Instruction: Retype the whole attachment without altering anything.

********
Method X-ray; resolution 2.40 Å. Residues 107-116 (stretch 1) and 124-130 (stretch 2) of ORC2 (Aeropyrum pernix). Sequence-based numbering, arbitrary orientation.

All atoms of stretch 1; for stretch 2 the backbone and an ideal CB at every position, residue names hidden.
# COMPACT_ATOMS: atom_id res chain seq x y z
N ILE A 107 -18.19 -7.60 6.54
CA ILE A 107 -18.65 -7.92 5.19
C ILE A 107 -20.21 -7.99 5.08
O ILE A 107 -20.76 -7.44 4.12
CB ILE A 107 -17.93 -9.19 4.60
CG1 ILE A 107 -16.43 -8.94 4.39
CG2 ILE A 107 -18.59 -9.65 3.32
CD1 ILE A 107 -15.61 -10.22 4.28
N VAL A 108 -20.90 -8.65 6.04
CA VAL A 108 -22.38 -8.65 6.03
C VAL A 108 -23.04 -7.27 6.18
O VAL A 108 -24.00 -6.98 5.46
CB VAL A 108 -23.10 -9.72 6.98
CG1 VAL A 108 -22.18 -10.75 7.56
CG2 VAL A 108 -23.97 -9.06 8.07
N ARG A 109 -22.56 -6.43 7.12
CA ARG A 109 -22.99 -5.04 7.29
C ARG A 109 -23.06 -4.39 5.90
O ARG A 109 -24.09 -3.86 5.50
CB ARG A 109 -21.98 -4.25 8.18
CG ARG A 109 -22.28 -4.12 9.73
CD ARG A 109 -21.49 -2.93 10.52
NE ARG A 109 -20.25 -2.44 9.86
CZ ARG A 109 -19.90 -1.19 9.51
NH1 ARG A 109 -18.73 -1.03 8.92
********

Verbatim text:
Method X-ray; resolution 2.40 Å. Residues 107-116 (stretch 1) and 124-130 (stretch 2) of ORC2 (Aeropyrum pernix). Sequence-based numbering, arbitrary orientation.

All atoms of stretch 1; for stretch 2 the backbone and an ideal CB at every position, residue names hidden.
# COMPACT_ATOMS: atom_id res chain seq x y z
N ILE A 107 -18.19 -7.60 6.54
CA ILE A 107 -18.65 -7.92 5.19
C ILE A 107 -20.21 -7.99 5.08
O ILE A 107 -20.76 -7.44 4.12
CB ILE A 107 -17.93 -9.19 4.60
CG1 ILE A 107 -16.43 -8.94 4.39
CG2 ILE A 107 -18.59 -9.65 3.32
CD1 ILE A 107 -15.61 -10.22 4.28
N VAL A 108 -20.90 -8.65 6.04
CA VAL A 108 -22.38 -8.65 6.03
C VAL A 108 -23.04 -7.27 6.18
O VAL A 108 -24.00 -6.98 5.46
CB VAL A 108 -23.10 -9.72 6.98
CG1 VAL A 108 -22.18 -10.75 7.56
CG2 VAL A 108 -23.97 -9.06 8.07
N ARG A 109 -22.56 -6.43 7.12
CA ARG A 109 -22.99 -5.04 7.29
C ARG A 109 -23.06 -4.39 5.90
O ARG A 109 -24.09 -3.86 5.50
CB ARG A 109 -21.98 -4.25 8.18
CG ARG A 109 -22.28 -4.12 9.73
CD ARG A 109 -21.49 -2.93 10.52
NE ARG A 109 -20.25 -2.44 9.86
CZ ARG A 109 -19.90 -1.19 9.51
NH1 ARG A 109 -18.73 -1.03 8.92